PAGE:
This is the fourth book by Paul Johnson I have read, and it never ceases to amaze me with his erudition and wit manifested across pages after pages at the expanse of his will to enlighten general readers in plain English accessible to all. If you think abrupt peals of boisterous laughter in disguise of hearty mirth in public places are none other than a sign of incivility and citizenship, then this is a fit read that you will enjoy to your quiet hear’s content.
View all my reviews
On reading Mr. _______________ ‘s article on the instapoets, I was appalled at his dyspeptic raillery on the poems of the known poets and incandescent snark on the literary merit of the works by playing a role of agent provocateur following the instapoets just to mock their works with malice.
Just because one does not like another’s work doesn’t ipso facto endow the person with right to desecrate the work and to insult the author by putting him/her in the pillory and, thus dispiriting the mind and the heart that are indeed “noble” and respectful. As a hobbyist writer of my blog in English, I am now indeed in more sorrow than in anger that there might be agents provocateur or double agents in hides of followers intent upon deriding my amateurish but sincere writings.
The instapoets, bloggers, and anyone dabbling in the craft of writing are the cult of Knut Vonnegut’s maxim: “To practice any art, how well or badly, is to make your sol grow. So do it.” I hope the author and his likes will understand it with magnanimity of the learned literati who will not use their learning to reason against these noble spirits.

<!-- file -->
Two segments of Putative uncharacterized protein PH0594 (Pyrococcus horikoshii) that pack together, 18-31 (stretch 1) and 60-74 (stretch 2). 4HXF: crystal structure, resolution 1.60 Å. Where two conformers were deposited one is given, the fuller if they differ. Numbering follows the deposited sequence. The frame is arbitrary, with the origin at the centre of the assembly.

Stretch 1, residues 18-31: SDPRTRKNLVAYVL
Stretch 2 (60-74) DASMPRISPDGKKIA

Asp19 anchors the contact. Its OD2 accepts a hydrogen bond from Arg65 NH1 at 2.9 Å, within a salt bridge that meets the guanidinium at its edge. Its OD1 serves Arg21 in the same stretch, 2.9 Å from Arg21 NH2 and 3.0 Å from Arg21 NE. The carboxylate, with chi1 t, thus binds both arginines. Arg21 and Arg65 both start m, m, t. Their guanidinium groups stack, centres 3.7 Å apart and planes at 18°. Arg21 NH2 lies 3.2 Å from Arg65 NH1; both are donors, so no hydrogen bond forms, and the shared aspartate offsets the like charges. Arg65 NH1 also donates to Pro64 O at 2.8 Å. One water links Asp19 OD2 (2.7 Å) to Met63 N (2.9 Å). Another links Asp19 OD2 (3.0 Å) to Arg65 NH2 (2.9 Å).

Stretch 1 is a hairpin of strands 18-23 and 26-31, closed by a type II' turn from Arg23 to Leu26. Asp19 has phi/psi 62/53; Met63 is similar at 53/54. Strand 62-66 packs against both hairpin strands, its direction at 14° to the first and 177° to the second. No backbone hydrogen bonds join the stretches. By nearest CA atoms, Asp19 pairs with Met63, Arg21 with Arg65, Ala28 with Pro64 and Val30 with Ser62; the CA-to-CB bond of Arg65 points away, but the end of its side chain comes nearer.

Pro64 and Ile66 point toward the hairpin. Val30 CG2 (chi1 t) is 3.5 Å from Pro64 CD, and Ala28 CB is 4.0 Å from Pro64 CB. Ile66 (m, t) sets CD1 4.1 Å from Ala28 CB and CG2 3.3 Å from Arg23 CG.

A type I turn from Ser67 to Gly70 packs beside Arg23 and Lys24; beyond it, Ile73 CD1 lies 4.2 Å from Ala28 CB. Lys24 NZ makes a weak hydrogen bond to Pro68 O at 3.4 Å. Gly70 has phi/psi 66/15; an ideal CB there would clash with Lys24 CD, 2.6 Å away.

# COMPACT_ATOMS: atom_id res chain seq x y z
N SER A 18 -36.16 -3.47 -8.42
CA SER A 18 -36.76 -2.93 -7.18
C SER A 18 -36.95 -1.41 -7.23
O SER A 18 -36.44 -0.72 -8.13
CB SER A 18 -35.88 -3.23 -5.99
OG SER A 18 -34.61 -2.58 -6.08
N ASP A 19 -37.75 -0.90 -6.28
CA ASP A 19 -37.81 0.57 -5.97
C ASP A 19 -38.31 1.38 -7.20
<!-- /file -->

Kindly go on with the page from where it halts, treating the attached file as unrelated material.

Author’s Note: This is my letter to the editor of a certain magazine that I subscribe. I couldn’t believe that such a historically famed magazine with reputation featured such an article publicly deriding the merits of poets on social media just because the style of writing and the subject matters do not meet the subjective standards of the journalist, who even became a follower of the poets to make fun of them behind the curtains… To think that he’s pleased with himself as a guardian of the English literature with a cruel intention! That’s why I had to send a letter to the editor even if it will not be featured in the magazine. Mind you that practicing art is not a prerogative of the privileged.
It speaks in roars of gushing beads all wither,
the spirits incarnate on the mighty crest of waves:
The Joy, the Fury, the Beast, the Beauty
All riding on the crest of the impetuous waves
and casting a spell on the eyes of the lady
bewitching her in its net of wonder, evermore.
Scrolls of ancient sagas
Pictures of strange faces
Folios of collected letters
Sealed in the misty wonders
of the antemundane treasures
awoke her delight in the senses
in phantasmagorical displays
of the cabinet of curiosities.
Author’s Note: Looking at our family album suddenly brought me back to the time when my father opened an old cabinet in his library where the interesting artifacts from our ancestors were kept and explained to me what they were; At the tender age of childhood, it was a sight to behold in awes and wows engraved in my memory shrine. For it was truly a Cabinet of Curiosities.